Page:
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Other organizations which have received government funding for their recuperative work in 2021 include: Center for Multicultural Mediation; Native American Community Development Institute, Corcoran Neighborhood Organization which has partnered with T.O.U.C.H. (Teaching Our Urban Community Hope) Outreach, C.E.O. (Change Equals Opportunity), New Salem Missionary Baptist Church, and Restoration, Inc. This is by no means an exhaustive list.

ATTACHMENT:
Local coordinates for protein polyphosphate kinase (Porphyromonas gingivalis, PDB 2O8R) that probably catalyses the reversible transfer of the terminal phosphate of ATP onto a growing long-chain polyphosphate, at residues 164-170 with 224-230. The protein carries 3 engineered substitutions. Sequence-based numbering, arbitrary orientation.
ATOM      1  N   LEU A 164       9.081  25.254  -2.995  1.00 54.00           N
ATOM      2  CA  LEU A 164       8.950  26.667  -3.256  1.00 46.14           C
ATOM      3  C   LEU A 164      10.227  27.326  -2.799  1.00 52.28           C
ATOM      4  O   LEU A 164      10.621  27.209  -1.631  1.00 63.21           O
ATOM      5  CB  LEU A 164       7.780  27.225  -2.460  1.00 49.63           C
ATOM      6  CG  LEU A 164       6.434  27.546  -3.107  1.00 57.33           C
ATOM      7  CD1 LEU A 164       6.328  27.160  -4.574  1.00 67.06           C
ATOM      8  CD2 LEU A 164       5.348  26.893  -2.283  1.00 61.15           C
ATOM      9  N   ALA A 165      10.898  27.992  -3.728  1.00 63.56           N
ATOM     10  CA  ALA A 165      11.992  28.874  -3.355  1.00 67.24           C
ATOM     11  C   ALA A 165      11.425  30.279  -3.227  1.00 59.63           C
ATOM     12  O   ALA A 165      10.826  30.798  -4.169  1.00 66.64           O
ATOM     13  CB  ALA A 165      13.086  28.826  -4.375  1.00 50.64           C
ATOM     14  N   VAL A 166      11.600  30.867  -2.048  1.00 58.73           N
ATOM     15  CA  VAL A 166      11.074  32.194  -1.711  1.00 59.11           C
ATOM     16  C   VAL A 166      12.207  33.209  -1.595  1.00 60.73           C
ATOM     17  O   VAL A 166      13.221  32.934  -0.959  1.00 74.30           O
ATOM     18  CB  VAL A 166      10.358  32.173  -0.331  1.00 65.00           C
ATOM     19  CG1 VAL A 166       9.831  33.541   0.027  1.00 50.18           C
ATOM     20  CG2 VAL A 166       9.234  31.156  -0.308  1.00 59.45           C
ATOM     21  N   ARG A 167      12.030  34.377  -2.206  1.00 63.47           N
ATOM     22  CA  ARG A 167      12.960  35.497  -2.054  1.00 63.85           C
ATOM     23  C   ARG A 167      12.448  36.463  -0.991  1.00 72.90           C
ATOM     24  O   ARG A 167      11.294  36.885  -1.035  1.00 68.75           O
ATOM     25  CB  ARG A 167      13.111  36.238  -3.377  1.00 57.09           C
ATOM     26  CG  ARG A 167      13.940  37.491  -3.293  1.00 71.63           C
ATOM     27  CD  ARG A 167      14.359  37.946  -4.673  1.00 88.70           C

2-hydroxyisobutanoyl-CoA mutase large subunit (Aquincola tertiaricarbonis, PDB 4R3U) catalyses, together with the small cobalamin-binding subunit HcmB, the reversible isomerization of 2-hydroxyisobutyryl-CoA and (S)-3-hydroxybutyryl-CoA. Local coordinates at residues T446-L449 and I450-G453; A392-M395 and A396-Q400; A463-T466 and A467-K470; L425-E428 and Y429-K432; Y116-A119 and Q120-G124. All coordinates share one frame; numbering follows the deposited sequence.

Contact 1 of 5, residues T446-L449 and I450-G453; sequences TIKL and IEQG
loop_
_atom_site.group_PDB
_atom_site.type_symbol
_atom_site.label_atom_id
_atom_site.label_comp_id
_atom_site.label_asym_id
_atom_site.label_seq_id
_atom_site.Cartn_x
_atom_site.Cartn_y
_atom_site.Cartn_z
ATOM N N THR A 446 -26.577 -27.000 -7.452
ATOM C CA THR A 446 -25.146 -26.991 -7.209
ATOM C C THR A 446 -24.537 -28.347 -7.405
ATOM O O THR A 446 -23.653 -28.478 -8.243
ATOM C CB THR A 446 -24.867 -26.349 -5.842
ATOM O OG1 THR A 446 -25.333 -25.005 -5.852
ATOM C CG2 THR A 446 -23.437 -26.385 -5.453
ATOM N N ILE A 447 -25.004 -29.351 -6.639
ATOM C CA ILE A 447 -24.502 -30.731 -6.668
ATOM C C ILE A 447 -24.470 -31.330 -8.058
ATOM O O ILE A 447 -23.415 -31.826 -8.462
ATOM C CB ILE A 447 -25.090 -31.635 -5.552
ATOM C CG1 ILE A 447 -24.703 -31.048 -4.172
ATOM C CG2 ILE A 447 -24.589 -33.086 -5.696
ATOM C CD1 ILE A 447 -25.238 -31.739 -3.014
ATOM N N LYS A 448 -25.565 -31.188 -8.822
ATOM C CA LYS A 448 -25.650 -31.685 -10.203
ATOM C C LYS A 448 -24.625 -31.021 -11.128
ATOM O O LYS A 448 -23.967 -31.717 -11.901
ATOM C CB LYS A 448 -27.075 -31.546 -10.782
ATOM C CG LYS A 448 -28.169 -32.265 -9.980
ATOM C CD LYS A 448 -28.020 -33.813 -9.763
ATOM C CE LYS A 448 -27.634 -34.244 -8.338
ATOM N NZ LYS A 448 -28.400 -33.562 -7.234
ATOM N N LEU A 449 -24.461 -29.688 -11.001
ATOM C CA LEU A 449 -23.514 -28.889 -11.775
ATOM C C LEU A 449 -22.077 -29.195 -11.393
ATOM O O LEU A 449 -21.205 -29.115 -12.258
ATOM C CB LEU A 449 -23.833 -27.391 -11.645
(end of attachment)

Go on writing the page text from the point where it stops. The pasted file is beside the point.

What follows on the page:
Activists acting in their individual (often celebrity) capacities also serve as collaborators when they knowingly or unknowingly support the state’s efforts to recuperate the status quo. Such collaborators can often be identified when many of the following begaviors are seen in tandem: talking to police, hoarding the megaphone, discouraging confrontational action, trusting official sources, “peace policing,” and valuing property over people.